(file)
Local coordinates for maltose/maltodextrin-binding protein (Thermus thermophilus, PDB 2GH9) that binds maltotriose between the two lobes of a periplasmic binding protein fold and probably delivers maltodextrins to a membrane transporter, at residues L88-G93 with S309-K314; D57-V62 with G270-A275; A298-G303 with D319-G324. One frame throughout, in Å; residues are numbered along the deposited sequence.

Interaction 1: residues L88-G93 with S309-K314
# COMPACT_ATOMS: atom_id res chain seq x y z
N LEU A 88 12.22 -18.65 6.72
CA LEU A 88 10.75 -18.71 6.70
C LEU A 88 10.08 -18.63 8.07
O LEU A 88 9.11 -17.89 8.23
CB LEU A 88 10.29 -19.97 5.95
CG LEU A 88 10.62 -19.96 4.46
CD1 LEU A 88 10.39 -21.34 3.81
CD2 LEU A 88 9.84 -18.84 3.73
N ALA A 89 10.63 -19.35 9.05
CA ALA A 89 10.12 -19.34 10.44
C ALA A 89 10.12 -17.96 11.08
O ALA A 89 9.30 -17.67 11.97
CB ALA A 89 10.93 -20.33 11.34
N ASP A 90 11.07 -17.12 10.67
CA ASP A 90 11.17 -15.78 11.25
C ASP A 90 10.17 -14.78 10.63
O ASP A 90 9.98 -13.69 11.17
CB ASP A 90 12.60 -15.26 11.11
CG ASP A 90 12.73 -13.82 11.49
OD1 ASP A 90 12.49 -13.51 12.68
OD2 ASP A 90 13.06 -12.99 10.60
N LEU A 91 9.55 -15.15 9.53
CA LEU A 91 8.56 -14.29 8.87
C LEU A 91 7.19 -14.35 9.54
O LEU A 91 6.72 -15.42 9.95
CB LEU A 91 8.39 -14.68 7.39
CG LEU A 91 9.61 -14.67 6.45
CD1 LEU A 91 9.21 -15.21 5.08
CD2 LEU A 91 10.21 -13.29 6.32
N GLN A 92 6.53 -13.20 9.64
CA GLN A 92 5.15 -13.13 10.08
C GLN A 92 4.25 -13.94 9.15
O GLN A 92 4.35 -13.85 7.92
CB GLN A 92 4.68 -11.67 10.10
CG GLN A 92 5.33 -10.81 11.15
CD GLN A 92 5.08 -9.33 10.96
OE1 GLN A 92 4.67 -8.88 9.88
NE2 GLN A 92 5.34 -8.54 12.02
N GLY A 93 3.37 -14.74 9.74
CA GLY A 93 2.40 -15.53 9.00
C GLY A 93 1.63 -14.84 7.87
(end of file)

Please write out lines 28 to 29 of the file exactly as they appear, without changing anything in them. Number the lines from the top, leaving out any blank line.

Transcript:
O LEU A 91 6.72 -15.42 9.95
CB LEU A 91 8.39 -14.68 7.39